I love a good wedding. Our dear Jackie married Zack; it was a day of soaring highlights, re-connections and robust celebration . Zack and Jackie, ahem!, met in my Shurley Grammar class. They spent another year with me studying Shakespeare. Here is a journal of my reflections.
:: The attendants were all related to the bride and groom. There were more guys than gals, so the procession included the seating of the mothers and grandmothers. It was wonderful to have all the close family included in the official beginning of the wedding.
:: You know music is important to me. The entire family/wedding party came down the aisle to Non Nobis Domine (Not to us, O Lord, but to Your Name give the glory) from Henry V. If you listen to the link, the bride made her entrance around 2:35 where the orchestral fanfare builds. I watched–through a cataract of tears–my people (son, daughter-in-law, grandsons, dear friends) process past me. I will never listen to Non Nobis again without thinking of a radiant bride smiling at the man she loves.
:: Black Chocolate Wranglers. There are benefits to marrying a cowboy.
:: It was a large wedding, ~ 500 guests. The bride’s family emptied their barn and made it suitable for a celebration. (look at the picture below…coming out of my husband’s ear is a chandelier made out of wagon wheels) Family and friends pitched in to set up, decorate, cook food, iron tablecloths, pull weeds, serge fabric, and park cars. It was such a joy to be able to help a family who are normally the helpers.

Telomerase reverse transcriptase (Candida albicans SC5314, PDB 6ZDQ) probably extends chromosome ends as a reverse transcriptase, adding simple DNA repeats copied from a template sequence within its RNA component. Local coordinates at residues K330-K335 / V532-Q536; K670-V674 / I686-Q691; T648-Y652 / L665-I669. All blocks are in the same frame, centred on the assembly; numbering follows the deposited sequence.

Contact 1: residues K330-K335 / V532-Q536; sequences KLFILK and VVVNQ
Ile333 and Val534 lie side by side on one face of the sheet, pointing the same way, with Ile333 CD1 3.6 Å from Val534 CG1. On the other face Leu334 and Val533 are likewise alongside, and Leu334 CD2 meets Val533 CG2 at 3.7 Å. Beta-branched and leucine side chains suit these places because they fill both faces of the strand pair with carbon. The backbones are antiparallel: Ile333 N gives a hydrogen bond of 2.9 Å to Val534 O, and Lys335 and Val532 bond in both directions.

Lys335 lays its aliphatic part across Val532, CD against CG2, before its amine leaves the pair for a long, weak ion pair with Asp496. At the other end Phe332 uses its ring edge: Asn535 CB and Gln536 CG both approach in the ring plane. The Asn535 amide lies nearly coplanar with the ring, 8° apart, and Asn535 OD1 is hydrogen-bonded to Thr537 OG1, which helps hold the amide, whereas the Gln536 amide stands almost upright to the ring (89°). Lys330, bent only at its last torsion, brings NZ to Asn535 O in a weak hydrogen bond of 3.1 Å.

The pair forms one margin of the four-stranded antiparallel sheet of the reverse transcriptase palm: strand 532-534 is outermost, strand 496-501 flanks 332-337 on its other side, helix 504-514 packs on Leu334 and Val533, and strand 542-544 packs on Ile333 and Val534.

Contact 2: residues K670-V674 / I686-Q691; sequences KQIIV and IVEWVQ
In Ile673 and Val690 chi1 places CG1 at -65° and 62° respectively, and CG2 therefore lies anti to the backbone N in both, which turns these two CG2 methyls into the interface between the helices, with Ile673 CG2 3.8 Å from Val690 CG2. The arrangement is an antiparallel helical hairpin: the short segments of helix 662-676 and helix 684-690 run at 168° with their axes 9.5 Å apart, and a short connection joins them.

:: Generational blessing. Every decade in life was represented in the room full of guests. Grandparents, cousins, aunts and uncles: extended family were abundant. Babies, babies everywhere! There were easily thirty pregnant moms and fifty babes in arms. Have I said what a blessing it is to be part of a community that loves and values children?
dwell on his love with sweetest song;
and infant voices shall proclaim
their early blessings on his name.
:: I glanced to the back and saw Carson, Johann, and Jamie standing–bouncing, rocking–with babes in arms and Leah next to them standing with her arms resting on her pregnant belly. All these kids were in my classes. They spent endless hours playing flashlight tag, snowboarding, eating pizza and talking about life. Now they live hundreds of miles apart. A sob of gratitude bubbled up. Look at them!